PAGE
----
The U.S. Mint has had a program to purchase mutilated U.S. coins until recently when the U.S.
Government filed lawsuits against three international companies for allegedly including counterfeit coins they were selling to the Mint. Last year, the Mint suspended the redemption program as a consequence of these lawsuits. It also began a study the counterfeiting problem and expect to propose solutions to thwart similar alleged schemes. In the meantime, scrap processors are not able to redeem mutilated coins they recover from used cars after going through an auto shredder or because of other activities. ISRI has contacted the U.S. Mint to inquire whether it will once again extend the redemption program after the current six month extension expires on November 2, 2016. At first, the Mint’s representative told ISRI it depended upon whether the security study it commissioned (to prevent the purchase of counterfeit coins) was completed.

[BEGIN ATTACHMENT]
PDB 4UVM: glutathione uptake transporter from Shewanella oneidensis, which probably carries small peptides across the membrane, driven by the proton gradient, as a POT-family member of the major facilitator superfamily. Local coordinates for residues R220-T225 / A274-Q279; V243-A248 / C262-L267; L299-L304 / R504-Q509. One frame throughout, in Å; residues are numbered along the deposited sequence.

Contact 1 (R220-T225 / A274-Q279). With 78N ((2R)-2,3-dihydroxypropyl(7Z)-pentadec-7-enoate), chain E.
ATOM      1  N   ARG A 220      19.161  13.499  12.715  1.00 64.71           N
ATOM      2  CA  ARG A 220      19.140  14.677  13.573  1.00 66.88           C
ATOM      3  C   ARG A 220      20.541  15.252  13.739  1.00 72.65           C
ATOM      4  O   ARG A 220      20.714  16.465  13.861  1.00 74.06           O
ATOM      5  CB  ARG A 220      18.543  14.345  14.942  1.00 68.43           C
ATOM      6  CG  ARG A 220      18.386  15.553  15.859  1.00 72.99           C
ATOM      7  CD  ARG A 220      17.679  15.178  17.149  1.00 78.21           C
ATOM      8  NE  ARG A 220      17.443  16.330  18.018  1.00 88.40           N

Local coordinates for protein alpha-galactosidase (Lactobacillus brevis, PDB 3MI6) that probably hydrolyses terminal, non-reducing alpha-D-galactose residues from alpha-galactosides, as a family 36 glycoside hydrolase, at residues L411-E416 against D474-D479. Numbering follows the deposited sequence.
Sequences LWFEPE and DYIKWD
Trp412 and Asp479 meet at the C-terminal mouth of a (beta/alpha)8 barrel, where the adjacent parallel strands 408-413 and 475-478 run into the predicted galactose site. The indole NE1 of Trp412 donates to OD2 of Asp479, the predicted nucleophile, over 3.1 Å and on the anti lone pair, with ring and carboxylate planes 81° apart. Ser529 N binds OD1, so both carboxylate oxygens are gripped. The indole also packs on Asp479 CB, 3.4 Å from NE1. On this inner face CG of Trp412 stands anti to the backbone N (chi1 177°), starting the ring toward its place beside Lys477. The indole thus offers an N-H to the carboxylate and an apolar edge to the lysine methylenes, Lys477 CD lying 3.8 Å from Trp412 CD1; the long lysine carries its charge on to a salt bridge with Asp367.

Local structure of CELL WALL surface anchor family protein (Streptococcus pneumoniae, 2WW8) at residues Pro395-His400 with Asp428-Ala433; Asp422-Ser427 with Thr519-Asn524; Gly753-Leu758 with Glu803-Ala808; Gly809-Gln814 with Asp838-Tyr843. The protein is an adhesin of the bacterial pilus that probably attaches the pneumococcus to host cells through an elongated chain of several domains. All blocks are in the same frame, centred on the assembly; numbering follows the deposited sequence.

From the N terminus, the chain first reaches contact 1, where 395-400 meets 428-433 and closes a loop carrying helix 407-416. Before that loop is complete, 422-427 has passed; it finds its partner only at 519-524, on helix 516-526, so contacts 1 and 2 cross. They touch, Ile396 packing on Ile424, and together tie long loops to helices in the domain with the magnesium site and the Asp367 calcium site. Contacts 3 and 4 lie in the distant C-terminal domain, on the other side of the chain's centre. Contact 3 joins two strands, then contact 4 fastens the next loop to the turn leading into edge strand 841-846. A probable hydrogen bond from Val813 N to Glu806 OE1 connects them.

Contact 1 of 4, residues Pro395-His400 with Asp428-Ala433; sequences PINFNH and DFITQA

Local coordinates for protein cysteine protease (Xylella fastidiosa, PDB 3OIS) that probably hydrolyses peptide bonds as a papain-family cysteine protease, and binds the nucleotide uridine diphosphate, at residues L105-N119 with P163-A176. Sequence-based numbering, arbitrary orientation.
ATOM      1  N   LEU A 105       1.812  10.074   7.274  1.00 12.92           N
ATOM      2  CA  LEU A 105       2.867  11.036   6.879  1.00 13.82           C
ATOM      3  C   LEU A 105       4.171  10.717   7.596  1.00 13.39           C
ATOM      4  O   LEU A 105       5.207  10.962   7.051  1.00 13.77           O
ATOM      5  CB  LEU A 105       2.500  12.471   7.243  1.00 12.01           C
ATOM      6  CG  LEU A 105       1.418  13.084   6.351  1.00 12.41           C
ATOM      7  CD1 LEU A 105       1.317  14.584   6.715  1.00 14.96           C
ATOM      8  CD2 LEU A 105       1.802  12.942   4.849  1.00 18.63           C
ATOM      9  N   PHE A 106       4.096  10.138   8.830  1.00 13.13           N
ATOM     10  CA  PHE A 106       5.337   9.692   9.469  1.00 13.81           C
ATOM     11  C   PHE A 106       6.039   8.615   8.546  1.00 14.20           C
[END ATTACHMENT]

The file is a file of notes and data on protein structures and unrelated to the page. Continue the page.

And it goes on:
ISRI also requested that a Member of Congress inquire of the Mint if it will end the moratorium on buying back mutilated coins after the November 2 suspension of the buy-back program is scheduled to conclude. The Congressman’s office was informed that the suspension will likely be extended because the three lawsuits it has filed for counterfeiting coins will not have been resolved.
ISRI’s President Robin Wiener, has also written to the Secretary of the Treasury, Jack Lew, and the head of the Bureau of the Mint and requested a meeting to discuss the matter. In addition, in light of the information that the Mint plans to extend its moratorium on purchasing mutilated coins, ISRI plans to accelerate its work on Capitol Hill in an attempt to convince the Mint to end its mutilated coin buy-back program.